Shell has warned that significant adjustments to longer term oil price and interest rate expectations will result in impairments of $15bn-$22bn to the value of its assets in the second quarter.
However, production and utilisation is now set to be at the higher end of April's expectations, or even above, across all divisions
The shares fell 1.3% in early trading.
The collapse in oil prices has sent a shockwave through the oil industry. It started with a massive surge in Saudi Arabian supply, when the production agreement between Russia and oil cartel OPEC broke down. But the challenges have now shifted into demand too as the coronavirus outbreak sees economies grind to a halt and fuel use fall.
Oil majors like Shell are better placed than smaller rivals, but this is still cripplingly bad news for profits. Underscoring the severity of the situation, management felt the need to cut the dividend for the first time since WWII. The language of a "reset" indicates that this may be a permanent reduction and not a temporary measure.
There's nothing Shell can do to influence the price of oil though. Just as the crash came out of the blue, predicting the path of a recovery is likely to be equally thankless. While Shell reckons $60 a barrel as a long term average, the price has been below that for much of the last 5 years.
It's no surprise then that Shell is taking a hatchet to the cost base. Aside from cutting the dividend the group plans to take around $3-4bn off operating costs over 12 months and 20% off planned capital investment. Despite those efforts impairments to asset values are pushing up gearing in the short term and could mean that keeping the balance sheet in good health requires further asset sales.
In the long run the cash freed up may, if oil prices recover, help the group transition away from fossil fuels. We think this is probably a long way off though, and relies upon a profitable core oil & gas business for funding.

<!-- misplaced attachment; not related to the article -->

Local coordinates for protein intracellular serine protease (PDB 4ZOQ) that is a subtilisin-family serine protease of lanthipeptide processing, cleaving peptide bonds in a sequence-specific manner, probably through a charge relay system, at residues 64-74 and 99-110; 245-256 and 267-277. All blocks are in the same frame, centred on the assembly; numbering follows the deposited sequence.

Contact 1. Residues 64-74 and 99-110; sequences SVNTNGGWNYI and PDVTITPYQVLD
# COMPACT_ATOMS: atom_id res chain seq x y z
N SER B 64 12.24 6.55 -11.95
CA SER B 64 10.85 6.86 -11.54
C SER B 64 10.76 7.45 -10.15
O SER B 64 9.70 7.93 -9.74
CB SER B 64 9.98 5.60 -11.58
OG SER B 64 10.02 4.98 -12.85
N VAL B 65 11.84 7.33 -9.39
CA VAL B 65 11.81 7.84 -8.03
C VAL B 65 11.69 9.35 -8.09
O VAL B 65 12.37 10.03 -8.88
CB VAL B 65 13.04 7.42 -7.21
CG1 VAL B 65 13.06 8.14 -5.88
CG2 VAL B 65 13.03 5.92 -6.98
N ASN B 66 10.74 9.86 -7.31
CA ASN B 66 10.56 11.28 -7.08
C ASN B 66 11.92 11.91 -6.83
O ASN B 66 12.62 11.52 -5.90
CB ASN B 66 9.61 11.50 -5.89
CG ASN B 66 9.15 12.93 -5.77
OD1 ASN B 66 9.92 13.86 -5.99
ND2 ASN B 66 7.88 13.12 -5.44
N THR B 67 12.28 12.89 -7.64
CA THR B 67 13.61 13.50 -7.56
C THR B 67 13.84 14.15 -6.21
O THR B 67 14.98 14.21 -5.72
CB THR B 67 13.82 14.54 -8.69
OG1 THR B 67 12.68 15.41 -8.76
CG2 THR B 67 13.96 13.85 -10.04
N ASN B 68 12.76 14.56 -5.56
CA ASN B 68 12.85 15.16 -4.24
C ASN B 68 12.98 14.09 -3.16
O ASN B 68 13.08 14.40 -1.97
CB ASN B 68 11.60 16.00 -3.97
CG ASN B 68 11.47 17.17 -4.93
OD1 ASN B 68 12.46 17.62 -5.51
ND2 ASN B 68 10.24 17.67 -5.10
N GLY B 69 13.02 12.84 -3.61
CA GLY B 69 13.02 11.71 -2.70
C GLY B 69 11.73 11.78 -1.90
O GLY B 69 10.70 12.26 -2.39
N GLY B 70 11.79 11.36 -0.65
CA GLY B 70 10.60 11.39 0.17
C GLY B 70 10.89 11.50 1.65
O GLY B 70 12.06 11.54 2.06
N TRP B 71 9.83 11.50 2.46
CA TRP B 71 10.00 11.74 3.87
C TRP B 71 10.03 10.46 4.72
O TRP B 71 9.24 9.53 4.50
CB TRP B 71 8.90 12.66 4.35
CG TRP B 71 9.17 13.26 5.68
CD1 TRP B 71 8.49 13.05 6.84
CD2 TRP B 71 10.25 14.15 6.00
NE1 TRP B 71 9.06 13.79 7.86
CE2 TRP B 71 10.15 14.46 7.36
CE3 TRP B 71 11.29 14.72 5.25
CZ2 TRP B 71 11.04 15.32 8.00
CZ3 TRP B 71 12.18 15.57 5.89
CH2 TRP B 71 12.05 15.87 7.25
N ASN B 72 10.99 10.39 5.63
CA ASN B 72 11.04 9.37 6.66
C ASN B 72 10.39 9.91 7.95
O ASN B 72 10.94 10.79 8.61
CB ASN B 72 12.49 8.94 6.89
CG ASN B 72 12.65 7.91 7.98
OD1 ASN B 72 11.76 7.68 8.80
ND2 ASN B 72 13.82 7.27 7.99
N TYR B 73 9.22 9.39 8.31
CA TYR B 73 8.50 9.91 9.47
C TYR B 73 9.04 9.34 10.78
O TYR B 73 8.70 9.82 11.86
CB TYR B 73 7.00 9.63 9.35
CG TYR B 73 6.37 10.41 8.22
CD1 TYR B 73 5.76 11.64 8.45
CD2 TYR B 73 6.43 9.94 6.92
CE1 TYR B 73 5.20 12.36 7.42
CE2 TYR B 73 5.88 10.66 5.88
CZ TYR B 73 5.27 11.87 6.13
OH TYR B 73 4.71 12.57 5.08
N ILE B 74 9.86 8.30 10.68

Shell certainly faces a tough few months, if not longer. The group's resources are immense but not infinite, and it needs higher oil prices before it can get back onto the front foot. While we think demand for oil will strengthen again once the world economy recovers from COVID-19, how long that takes and what scars Shell is left with remain to be seen.
Shell key facts
- Forward 12 months P/E ratio - 20.6
- 10 year average forward 12 months P/E ratio - 11.6
- Prospective yield - 5.5%
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Please remember yields are variable and not a reliable indicator of future income. Keep in mind key figures shouldn't be looked at on their own - it's important to understand the big picture.
Second Quarter Update
Shell's new oil price assumptions, based on the price of Brent crude, are $35 a barrel in 2020, $40 in 2121, $50 in 2022 and $60 in 2023 and into the long-term. The group has also downgraded long-term refining margin expectations by 30%.
These new assumptions, as well as changes to long term interest rate assumptions, are expected to results in impairments of $8-$9bn in Integrated Gas, $4-$6 in Upstream and $3-$7bn in Oil Products. That will result in a pre-tax impact of $20-$27bn.
Since pricing contracts in LNG are price-lagged by 3-6 months most of the impact of lower oil prices on profitability in Integrated Gas will increase from June onwards. However, Upstream is expected to be loss making this quarter while increased trading provides some support to Oil Products.
Impairments are expected to increase gearing by 3%, with further impacts from lower interest rates on the group's pension revaluations and other quarterly movements. Shell continues to estimate that a $10 movement in the oil price has a corresponding $6bn impact on cash flow.
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